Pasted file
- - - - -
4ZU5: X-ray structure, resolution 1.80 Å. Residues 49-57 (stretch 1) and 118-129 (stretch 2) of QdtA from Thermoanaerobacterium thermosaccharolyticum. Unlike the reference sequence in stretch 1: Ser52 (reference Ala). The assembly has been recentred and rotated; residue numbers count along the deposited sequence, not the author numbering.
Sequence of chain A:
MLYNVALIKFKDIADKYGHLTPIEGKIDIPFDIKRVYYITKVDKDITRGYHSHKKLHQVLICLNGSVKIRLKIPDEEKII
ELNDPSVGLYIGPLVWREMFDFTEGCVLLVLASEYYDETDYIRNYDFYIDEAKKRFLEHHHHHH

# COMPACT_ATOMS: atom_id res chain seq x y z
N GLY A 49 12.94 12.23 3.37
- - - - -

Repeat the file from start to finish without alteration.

4ZU5: X-ray structure, resolution 1.80 Å. Residues 49-57 (stretch 1) and 118-129 (stretch 2) of QdtA from Thermoanaerobacterium thermosaccharolyticum. Unlike the reference sequence in stretch 1: Ser52 (reference Ala). The assembly has been recentred and rotated; residue numbers count along the deposited sequence, not the author numbering.
Sequence of chain A:
MLYNVALIKFKDIADKYGHLTPIEGKIDIPFDIKRVYYITKVDKDITRGYHSHKKLHQVLICLNGSVKIRLKIPDEEKII
ELNDPSVGLYIGPLVWREMFDFTEGCVLLVLASEYYDETDYIRNYDFYIDEAKKRFLEHHHHHH

# COMPACT_ATOMS: atom_id res chain seq x y z
N GLY A 49 12.94 12.23 3.37